On 30 March 2018, the China Securities Regulatory Commission (CSRC) released Several Opinions on Launching the Pilot Programme for Issuance of Shares or Depository Receipts by Innovative Companies in Domestic Market, clarifying the new paths for innovative companies seeking initial public offerings (IPOs) in mainland China, and the key principles to which they are subject.
On 4 May, the CSRC published the Measures for the Administration of Issuance and Trading of Depository Receipts (Draft for Comment), which, together with the pilot programme opinions, form the “new Chinese depositary receipts (CDR) policies”, to solicit comments from the public. The new CDR policies establish a unified regulatory framework for the issuance and trading of depository receipts.
New options of IPO paths for innovative companies. The pilot programme opinions make it clear that there are three options for an innovative company to go public in mainland China: a red chip company may go public by issuing depository receipts, or shares in the domestic market; and a Chinese innovative company may go public by issuing shares in the domestic market.
Comparative analysis. Based on relevant provisions of the pilot programme opinions and the measures, a comparative analysis of the three options is summarized in the table on the page.
Before the introduction of the new CDR policies, the A-share market imposed profit requirements on issuers and prohibited them from allowing control by contract or maintaining an equity structure that allows “different rights attached to shares of the same classes”. These requirements have forced some innovative companies to go public on overseas capital market with a red-chip structure. As a main approach to returning to the A-share market, a public red-chip company needs to undergo privatization before it can become an IPO issuer in mainland China. However, privatization exposes the company to certain legal risks, not to mention the substantial cost of capital and time necessary to complete the process.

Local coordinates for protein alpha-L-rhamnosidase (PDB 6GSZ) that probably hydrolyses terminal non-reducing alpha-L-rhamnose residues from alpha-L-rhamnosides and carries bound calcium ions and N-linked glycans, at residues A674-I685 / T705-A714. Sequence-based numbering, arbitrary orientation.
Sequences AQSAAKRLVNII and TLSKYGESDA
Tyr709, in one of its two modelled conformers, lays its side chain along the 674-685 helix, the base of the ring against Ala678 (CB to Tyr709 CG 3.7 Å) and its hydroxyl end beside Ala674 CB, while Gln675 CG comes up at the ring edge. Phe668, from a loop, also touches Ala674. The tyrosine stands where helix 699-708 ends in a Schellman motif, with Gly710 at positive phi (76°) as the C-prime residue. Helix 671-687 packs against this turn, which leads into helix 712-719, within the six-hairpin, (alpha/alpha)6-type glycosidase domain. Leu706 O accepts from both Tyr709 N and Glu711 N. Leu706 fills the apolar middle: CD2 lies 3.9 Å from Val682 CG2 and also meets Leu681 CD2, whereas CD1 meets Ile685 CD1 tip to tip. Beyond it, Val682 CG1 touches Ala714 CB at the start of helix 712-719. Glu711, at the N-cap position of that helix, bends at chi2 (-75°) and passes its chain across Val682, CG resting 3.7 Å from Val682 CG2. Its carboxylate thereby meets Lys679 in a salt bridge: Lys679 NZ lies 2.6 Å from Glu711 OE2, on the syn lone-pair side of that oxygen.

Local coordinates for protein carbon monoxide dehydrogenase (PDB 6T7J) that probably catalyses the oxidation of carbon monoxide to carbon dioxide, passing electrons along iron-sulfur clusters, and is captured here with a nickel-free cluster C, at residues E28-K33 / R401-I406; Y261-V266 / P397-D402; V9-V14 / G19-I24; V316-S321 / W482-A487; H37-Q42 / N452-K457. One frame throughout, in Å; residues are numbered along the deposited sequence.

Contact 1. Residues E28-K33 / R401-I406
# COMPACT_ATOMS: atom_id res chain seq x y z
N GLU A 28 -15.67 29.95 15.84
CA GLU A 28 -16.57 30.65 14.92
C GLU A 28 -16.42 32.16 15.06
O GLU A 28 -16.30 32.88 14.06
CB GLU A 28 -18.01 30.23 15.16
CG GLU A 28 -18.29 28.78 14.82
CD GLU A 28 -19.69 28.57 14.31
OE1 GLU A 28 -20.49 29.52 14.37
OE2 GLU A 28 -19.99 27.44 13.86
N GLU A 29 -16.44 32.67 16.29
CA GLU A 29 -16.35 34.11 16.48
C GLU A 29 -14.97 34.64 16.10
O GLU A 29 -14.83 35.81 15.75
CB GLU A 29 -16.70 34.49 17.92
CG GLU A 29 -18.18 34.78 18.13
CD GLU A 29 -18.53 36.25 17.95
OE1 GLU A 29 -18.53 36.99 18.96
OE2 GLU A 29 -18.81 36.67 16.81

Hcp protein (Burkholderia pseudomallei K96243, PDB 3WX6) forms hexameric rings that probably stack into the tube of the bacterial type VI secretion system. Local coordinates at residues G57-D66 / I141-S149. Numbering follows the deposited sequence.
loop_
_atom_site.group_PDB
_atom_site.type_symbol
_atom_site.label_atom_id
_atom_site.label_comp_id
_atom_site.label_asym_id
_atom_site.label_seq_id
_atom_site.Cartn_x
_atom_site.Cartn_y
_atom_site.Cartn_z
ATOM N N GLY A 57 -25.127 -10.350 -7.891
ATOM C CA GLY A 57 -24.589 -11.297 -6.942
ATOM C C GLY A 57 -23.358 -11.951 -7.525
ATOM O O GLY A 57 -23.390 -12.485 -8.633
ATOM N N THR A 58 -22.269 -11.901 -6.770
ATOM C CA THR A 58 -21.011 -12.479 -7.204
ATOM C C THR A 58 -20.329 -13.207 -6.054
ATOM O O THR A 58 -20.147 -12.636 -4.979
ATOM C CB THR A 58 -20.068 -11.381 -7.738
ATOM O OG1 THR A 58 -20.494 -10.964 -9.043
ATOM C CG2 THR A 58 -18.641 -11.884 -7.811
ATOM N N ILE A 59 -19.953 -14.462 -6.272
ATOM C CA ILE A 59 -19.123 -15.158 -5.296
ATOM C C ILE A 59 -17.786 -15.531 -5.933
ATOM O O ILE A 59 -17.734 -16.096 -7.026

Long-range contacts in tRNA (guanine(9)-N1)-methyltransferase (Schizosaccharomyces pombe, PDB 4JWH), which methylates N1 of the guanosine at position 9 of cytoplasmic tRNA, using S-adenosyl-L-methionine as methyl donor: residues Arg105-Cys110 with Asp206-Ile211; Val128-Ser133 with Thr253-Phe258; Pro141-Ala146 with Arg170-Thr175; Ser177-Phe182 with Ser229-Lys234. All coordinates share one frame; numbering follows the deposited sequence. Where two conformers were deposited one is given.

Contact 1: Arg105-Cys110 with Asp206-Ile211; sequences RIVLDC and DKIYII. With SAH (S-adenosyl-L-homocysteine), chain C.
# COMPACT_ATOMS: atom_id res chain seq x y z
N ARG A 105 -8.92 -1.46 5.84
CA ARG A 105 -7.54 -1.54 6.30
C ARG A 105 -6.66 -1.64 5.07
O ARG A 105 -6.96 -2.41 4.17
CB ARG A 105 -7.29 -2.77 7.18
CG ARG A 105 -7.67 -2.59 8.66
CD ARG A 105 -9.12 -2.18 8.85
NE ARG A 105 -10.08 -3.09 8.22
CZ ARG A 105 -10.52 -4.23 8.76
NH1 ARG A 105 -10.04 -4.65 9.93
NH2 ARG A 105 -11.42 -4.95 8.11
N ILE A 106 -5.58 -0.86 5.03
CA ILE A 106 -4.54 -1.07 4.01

Specifying that eligible innovative companies are no longer required to meet specific profit thresholds and make up for all losses before going public in the domestic market, the new CDR policies remove profitability obstacles from eligible innovative companies’ access to capital through an IPO in the domestic market.
At the same time, by allowing a red-chip company to be structured with control by contract, or with “different rights attached to shares of the same classes”, the new CDR policies pave the way for direct IPOs in mainland China, helping red-chip companies to save the substantial capital and time cost that it may otherwise incur for undergoing a privatization as a prologue to an A-share IPO.
The authors believe that the new CDR policies will help the Chinese capital market attract a number of outstanding innovative companies. They will also help attract a growing number of foreign investors to the A-share market. As such, the new CDR policies will improve the investment value of the Chinese capital market, while enhancing the internationalization level and global influence of the A-share market.
Liu Tao is a partner at Commerce & Finance Law Offices in Shanghai. He can be contacted on +86 21 6019 3260 or by email at firstname.lastname@example.org
Huang Qingfeng is an associate at Commerce & Finance Law Offices in Shanghai. He can be contacted on +86 21 6019 2695 or by email at email@example.com